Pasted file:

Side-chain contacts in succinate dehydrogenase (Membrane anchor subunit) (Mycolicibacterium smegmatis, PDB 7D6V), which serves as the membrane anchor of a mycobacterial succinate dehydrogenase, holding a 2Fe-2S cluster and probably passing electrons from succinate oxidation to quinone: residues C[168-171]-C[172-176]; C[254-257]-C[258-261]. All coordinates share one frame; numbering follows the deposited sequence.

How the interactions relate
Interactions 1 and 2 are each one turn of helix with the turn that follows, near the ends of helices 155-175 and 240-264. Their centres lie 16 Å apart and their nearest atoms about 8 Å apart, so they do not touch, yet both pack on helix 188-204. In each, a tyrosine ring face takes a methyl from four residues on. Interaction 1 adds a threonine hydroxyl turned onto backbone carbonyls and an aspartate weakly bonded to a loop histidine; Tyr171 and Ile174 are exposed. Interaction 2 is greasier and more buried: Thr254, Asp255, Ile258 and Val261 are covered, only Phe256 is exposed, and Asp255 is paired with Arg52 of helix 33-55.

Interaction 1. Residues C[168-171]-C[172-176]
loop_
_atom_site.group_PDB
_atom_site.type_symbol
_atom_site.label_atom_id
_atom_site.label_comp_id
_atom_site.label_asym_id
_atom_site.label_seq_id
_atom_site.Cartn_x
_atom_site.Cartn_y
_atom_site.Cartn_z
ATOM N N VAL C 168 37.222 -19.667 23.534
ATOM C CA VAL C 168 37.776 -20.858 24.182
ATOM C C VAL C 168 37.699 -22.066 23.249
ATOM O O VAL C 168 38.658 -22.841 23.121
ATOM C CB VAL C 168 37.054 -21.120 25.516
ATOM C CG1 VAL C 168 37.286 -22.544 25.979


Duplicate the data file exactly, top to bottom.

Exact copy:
Side-chain contacts in succinate dehydrogenase (Membrane anchor subunit) (Mycolicibacterium smegmatis, PDB 7D6V), which serves as the membrane anchor of a mycobacterial succinate dehydrogenase, holding a 2Fe-2S cluster and probably passing electrons from succinate oxidation to quinone: residues C[168-171]-C[172-176]; C[254-257]-C[258-261]. All coordinates share one frame; numbering follows the deposited sequence.

How the interactions relate
Interactions 1 and 2 are each one turn of helix with the turn that follows, near the ends of helices 155-175 and 240-264. Their centres lie 16 Å apart and their nearest atoms about 8 Å apart, so they do not touch, yet both pack on helix 188-204. In each, a tyrosine ring face takes a methyl from four residues on. Interaction 1 adds a threonine hydroxyl turned onto backbone carbonyls and an aspartate weakly bonded to a loop histidine; Tyr171 and Ile174 are exposed. Interaction 2 is greasier and more buried: Thr254, Asp255, Ile258 and Val261 are covered, only Phe256 is exposed, and Asp255 is paired with Arg52 of helix 33-55.

Interaction 1. Residues C[168-171]-C[172-176]
loop_
_atom_site.group_PDB
_atom_site.type_symbol
_atom_site.label_atom_id
_atom_site.label_comp_id
_atom_site.label_asym_id
_atom_site.label_seq_id
_atom_site.Cartn_x
_atom_site.Cartn_y
_atom_site.Cartn_z
ATOM N N VAL C 168 37.222 -19.667 23.534
ATOM C CA VAL C 168 37.776 -20.858 24.182
ATOM C C VAL C 168 37.699 -22.066 23.249
ATOM O O VAL C 168 38.658 -22.841 23.121
ATOM C CB VAL C 168 37.054 -21.120 25.516
ATOM C CG1 VAL C 168 37.286 -22.544 25.979